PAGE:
Biden’s executive actions on climate must address fossil fuel supply and infrastructure in the U.S.
January 27, 2021
‘Now is the moment for the U.S. to support a Fossil Fuel Non-Proliferation Treaty’
SAN FRANCISCO — U.S. President Joe Biden today announced a number of Executive Actions to “Tackle the Climate Crisis at Home and Abroad, Create Jobs, and Restore Scientific Integrity Across Federal Government.” San Francisco-based environmental organization Stand.earth applauds the announcement, but acknowledges the need for the Biden administration to also implement additional, concrete actions to constrain fossil fuel supply and infrastructure — both domestically and internationally.
In response to President Biden’s climate-related executive actions, Matt Krogh, US Oil and Gas Campaign Director for Stand.earth, issued the following statement:
“For far too long, environmental justice communities have been invisible in federal policies. Today’s executive orders start the long process to elevate and prioritize the disparate impacts of fossil fuel pollution on Black, Indigenous, and People of Color in rural and urban communities. The sweeping climate announcements by the Biden administration set the U.S. in the right direction: affirming the need to center environmental justice in every federal agency; to heal communities impacted by fossil fuel extraction, refining, and combustion; to protect the Arctic Refuge and other sacred lands; to remove fossil fuel subsidies; and to elevate science and climate across federal agencies. Without this type of executive leadership, current and historical environmental injustices will never be addressed.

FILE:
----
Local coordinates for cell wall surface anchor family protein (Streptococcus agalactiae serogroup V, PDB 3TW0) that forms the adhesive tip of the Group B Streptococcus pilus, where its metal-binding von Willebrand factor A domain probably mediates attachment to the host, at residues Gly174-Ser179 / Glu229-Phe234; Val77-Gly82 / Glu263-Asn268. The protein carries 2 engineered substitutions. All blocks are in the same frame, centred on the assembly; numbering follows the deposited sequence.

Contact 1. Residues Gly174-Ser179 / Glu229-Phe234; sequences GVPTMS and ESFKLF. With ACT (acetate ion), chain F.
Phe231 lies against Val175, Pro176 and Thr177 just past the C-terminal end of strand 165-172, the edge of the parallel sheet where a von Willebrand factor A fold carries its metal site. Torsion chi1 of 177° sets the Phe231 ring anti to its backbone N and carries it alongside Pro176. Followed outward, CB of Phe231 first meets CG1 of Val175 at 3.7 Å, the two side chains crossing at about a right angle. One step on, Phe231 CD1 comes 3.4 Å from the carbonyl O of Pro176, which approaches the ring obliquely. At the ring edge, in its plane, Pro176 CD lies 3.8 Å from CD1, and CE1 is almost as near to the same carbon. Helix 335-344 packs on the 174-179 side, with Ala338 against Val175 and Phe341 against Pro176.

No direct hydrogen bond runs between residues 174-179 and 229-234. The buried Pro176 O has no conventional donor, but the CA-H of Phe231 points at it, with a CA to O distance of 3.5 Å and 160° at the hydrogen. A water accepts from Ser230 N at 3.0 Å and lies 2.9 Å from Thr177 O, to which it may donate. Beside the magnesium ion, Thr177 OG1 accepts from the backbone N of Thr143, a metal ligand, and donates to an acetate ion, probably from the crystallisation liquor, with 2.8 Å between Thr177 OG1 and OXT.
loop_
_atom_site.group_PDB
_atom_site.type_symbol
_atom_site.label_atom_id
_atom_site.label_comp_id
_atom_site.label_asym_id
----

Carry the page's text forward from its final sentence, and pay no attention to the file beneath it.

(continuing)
The decision to suspend oil and gas leasing on federal lands is an important first step. But we are in an immediate climate emergency, and people are impacted right now by ongoing efforts to build new, polluting fossil fuel infrastructure — like the Line 3 tar sands pipeline and the continuing threat of the Dakota Access Pipeline. Today’s climate actions are an impressive effort to right the ship of state, which should be complemented by immediate action to stop all new fossil fuel infrastructure to prevent carbon lock-in and stranded assets.
Re-joining the Paris Agreement was the right thing to do, as an encouraging start. But we should be clear that this agreement fails to even name fossil fuels. In the years since the Paris Agreement, things have gotten much worse. The UN’s recent Production Gap report shows the necessity of national policies to constrain fossil fuel production. Internationally, now is the moment for the U.S. to become a moral leader on the world stage and support a Fossil Fuel Non-Proliferation Treaty, similar to Vice President Kamala Harris’ call in autumn 2019, which would bring the nations of the world together to equitably halt expanded production of fossil fuels, begin the process of phasing out production, and create a pathway for a peaceful transition to 100% clean energy. Domestically, the Build Back Fossil Free roadmap offers key policy specifics that can support these executive actions, as the nation tries to halt and reverse the COVID-19 pandemic.”
Media contact: Matt Krogh, U.S. Oil & Gas Campaigns Director, email@example.com, +1 360 820 2938 (Pacific Time)